Higher battery life is one advantage the DSLR has over its Mirrorless counterpart. As the sensor and LCD of the mirrorless camera always remain on an “ON-MODE” which drains the entire battery very quickly.
On the other end, the DSLR provides an all-day-long battery life giving you thousands of exposures and shots which is specifically ideal for professionals covering live events.
Weight and size
Another key factor of preferring a Mirrorless camera over a DSLR is the weight and size factor. Whatever the features may be in the end we all want something that is compact lightweight and handy. As the camera body of Mirrorless has removed the mirror it has ended up making the body extremely lightweight and compact as compared to a DSLR.
DSLRs still incorporate the mirror which makes it heavy and difficult to handle for users. Although there isn’t a vast difference, a few grams do make a difference; however, the size factor will be minimal if you buy a Mirrorless with a large full-frame sensor.
An additional advantage of a compact camera is mostly a DSLR being a heavy and huge camera that is not allowed at specific places and events unless you have a special permit or legit authorization.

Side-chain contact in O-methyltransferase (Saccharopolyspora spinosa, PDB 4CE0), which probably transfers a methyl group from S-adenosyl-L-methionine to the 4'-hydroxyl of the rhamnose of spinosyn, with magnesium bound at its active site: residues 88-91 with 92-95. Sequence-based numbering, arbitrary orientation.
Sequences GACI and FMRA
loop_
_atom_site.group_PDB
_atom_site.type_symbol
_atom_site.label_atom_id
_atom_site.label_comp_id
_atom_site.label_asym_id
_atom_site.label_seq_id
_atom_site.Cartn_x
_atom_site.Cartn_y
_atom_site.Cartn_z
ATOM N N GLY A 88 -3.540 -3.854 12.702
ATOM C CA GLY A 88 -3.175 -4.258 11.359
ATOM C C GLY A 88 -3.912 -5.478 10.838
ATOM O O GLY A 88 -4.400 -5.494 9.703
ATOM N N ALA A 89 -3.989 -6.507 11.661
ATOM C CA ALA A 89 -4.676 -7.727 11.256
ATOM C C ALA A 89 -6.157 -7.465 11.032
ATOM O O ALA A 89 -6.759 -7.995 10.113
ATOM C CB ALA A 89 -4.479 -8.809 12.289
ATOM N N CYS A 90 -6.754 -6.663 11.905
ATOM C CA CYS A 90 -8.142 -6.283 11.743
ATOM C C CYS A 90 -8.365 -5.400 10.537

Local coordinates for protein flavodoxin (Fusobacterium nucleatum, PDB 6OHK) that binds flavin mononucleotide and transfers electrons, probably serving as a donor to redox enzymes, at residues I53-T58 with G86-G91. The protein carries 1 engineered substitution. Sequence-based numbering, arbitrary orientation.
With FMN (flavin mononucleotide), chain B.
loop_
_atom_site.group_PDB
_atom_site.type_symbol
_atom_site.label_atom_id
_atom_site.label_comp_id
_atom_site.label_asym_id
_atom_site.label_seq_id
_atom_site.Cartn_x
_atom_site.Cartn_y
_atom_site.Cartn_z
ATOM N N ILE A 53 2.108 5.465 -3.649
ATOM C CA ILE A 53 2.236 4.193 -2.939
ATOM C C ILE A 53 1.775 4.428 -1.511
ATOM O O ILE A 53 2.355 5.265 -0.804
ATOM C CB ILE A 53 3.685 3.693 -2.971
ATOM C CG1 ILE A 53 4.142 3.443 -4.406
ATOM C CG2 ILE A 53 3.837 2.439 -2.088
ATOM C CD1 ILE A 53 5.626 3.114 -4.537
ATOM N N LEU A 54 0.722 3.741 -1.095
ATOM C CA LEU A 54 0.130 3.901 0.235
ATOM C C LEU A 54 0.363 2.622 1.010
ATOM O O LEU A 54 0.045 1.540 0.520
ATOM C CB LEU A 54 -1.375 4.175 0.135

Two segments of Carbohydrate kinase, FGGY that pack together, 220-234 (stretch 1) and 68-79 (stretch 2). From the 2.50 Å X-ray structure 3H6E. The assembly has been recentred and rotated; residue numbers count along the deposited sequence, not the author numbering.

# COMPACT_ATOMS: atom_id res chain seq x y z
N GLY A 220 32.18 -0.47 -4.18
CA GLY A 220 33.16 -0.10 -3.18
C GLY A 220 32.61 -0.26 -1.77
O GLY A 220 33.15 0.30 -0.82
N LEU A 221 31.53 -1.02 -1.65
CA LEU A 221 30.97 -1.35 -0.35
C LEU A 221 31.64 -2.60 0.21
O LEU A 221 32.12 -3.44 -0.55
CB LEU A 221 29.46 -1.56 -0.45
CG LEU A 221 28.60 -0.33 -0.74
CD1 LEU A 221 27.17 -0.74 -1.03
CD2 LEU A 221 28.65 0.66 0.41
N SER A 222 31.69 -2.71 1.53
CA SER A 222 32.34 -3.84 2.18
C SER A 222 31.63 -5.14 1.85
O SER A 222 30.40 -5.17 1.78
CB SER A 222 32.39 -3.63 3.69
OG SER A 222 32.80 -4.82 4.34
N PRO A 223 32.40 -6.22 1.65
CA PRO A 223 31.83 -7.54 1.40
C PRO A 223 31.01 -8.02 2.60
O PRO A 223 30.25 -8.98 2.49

The smaller version camera enables you to easily sneak into places and easily live up to your photographic passion and ambition regardless of where you go. But make sure it’s a short lens APS-C or micro four thirds sensor camera (the micro four thirds are an extension to the four thirds sensor) and not a full-frame Mirrorless with a long lens.
If you want to determine the exact brightness level of your desired shot and the dark or white exposure then the live histogram will do the trick for you easily. All you have to do is look into the viewfinder and see beforehand what image you are going to get. The live histogram displays a graph of the scene showing the brightness level and exposure of white and black clearly.
Where a DSLR will only show you a histogram of the image only after you have captured the shot, the Mirrorless provides you with a live histogram right in the viewfinder before the shot which can be considered as a big advantage.
High Burst Rate
After long hours of waiting you are just a click away from your desired snap as the Mirrorless offers you an exceptional high burst rate than the DSLR giving you the shot, you need in consecutive frames.
For instance, the Sony A6500 Mirrorless device offers 11 frames per second, the Nikon 1v3 offers 20 frames per second and the Fuji XT2 offers 11 frames per second and mechanical shutter respectively.
Another advantage whilst shooting a burst in this device is that unlike the DSLRs there won’t be any blackout during burst photography